McMaster researchers uncover key to preserving muscle strength with aging
Researchers Steinberg (left) and Adam Bujak holding a mouse lacking AMPK in its muscle McMaster University
Researchers from McMaster University in Hamilton, Ont., may have uncovered the body's secret to physically aging well and keeping muscle strength in tact.
Through the recent discovery of a key protein required to maintain muscle mass and strength as people age, researchers at McMaster may help provide some understanding about what causes people to lose muscle strength as they age and how exercise can prevent it from happening.
This important finding means new and existing drugs targeting the protein may potentially be used to preserve muscle function during aging, a release from McMaster University stated.
"We found that the body's fuel gauge, AMP-activated protein kinase (AMPK), is vital to slow muscle wasting with aging," said Gregory Steinberg, the study's senior author and professor of medicine at the Michael G. DeGroote School of Medicine. He is also co-director of MAC-Obesity, the Metabolism and Childhood Obesity Research Program at McMaster.
"Mice lacking AMPK in their muscle developed much greater muscle weakness than we would have expected to see in a middle-aged mouse," said Steinberg. "Instead these mice, which were the equivalent of being just 50 years old, had muscles like that of an inactive 100-year-old."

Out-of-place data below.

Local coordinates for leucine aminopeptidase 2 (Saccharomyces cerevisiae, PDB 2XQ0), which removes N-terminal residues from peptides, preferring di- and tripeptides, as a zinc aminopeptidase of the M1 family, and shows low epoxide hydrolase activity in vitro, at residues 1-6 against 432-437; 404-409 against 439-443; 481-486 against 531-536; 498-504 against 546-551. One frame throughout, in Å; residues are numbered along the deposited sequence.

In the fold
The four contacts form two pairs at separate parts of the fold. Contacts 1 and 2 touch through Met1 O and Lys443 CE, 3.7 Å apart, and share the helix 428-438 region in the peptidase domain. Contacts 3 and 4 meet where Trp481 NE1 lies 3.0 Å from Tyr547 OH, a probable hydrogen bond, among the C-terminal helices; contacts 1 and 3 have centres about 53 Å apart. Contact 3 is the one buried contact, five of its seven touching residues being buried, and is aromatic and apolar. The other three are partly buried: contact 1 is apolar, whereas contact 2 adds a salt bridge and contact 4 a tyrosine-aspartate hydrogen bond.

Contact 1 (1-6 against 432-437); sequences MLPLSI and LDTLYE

The research was published Tuesday, June 2nd, in Cell Metabolism and involved members of the MAC-Obesity research team. The lead author is Adam Bujak, a PhD student of McMaster's Medical Sciences Graduate Program.
"It is known that AMPK activity in muscle is 'dialed down' with aging in humans, so this may be an important cause of muscle loss during aging," Steinberg said.
Previous research by Steinberg's team has shown that this "metabolic switch" is turned on with exercise as well as commonly used medications including metformin and salicylate (the active ingredient in Aspirin).
Despite the importance of maintaining muscle function and strength as people age, there is currently no treatment besides exercise. With an aging population, age-related muscle wasting and loss of muscle strength is a growing issue that shortens lives and creates a significant financial burden on the Canadian health-care system, McMaster said.
"We know we can turn on the AMPK pathway with intense exercise and commonly used Type 2 diabetes medications," said Steinberg. "By knowing that AMPK is vital for maintaining muscle mass with aging, we can now try to adapt exercise regimes and existing drugs to switch on AMPK in muscle more effectively. The development of new selective activators of the AMPK pathway in muscle may also be effective to prevent muscle loss with aging."
This study was conducted over four years and was supported by the Natural Sciences Engineering Research Council, Canadian Institutes of Health Research, Canadian Foundation for Innovation, Australian National Health and Medical Research Council, and the MAC-Obesity Research Program.
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